In the Lymelight: Law and Clinical Practice Guidelines

Susan J.D. Ronn


South Med J. 2009;102(6):626-630. 

In This Article

What's Next?

Will the Lyme Wars give way to consensus? Or yield to a more transparent and possibly fruitful discussion about the disagreements concerning the diagnosis and treatment of Lyme disease?

Although the investigation and agreement are unprecedented in a narrow sense of the idea, legal action in Lyme-related issues is not new. For instance, some states, including Rhode Island, Connecticut, New Hampshire, New York, New Jersey, California, Maryland, Maine, and West Virginia have enacted legislation covering Lyme disease issues such as mandating insurance coverage for long-term antibiotic use and protecting doctors from discipline when they utilize treatment modalities other than those proscribed by IDSA.[24] Hearings have also been conducted in Pennsylvania, Florida, and Massachusetts.

Medical practice in the United States is a business. Healthcare entities cannot be shielded from the law. Indeed, the law helps ensure due process and fair practice within the healthcare industry. In this particular instance, the law has stepped into a veritable war zone, and demanded that no biased restraint be placed on doctor or patient choices for the treatment of Lyme disease. As Blumenthal himself has expressed, the law is not concerning itself with the science, but with the legal and ethical process: In today's healthcare system, clinical practice guidelines have tremendous influence on the marketing of medical services and products, insurance reimbursements and treatment decisions. As a result, medical societies that publish such guidelines have a legal and moral duty to use exacting safeguards and scientific standards.[1]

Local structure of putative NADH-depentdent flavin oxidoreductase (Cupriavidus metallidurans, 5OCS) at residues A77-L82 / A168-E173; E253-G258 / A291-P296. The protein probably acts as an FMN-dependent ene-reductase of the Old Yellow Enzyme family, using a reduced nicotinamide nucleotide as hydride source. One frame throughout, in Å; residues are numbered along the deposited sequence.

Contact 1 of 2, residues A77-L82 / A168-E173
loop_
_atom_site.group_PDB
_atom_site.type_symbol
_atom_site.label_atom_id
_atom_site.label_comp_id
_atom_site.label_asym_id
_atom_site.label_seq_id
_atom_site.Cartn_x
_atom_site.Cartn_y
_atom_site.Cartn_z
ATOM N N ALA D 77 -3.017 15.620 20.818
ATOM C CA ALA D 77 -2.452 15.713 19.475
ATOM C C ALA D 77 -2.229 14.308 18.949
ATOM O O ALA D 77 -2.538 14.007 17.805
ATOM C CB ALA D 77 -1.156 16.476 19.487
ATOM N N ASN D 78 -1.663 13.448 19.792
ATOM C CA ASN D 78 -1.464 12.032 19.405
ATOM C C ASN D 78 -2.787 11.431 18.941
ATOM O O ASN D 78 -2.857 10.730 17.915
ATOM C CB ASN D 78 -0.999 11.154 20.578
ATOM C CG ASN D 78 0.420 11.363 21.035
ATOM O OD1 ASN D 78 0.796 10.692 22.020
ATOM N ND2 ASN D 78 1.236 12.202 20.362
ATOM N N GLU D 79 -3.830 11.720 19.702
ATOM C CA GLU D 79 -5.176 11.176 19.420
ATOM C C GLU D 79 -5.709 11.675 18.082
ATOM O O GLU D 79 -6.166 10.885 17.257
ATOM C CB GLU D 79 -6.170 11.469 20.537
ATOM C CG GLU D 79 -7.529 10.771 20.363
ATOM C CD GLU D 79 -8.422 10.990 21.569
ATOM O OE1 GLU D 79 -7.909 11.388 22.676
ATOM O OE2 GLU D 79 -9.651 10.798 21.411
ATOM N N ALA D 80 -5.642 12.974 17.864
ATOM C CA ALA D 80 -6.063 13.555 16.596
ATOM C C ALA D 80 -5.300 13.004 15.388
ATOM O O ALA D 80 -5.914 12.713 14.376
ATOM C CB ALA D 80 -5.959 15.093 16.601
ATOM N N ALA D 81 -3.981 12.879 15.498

Perhaps the state where Lyme disease first raised its ugly head could also be the state that hosts the beginning of working toward a consensus in the Lyme medical community, helping to ensure that all credible research be considered in order to fully inform physicians treating and patients suffering from this disease. At the very least, the light is shining on this process; what happens next is now in the hands of the new panel, and those who are watching from the wings.


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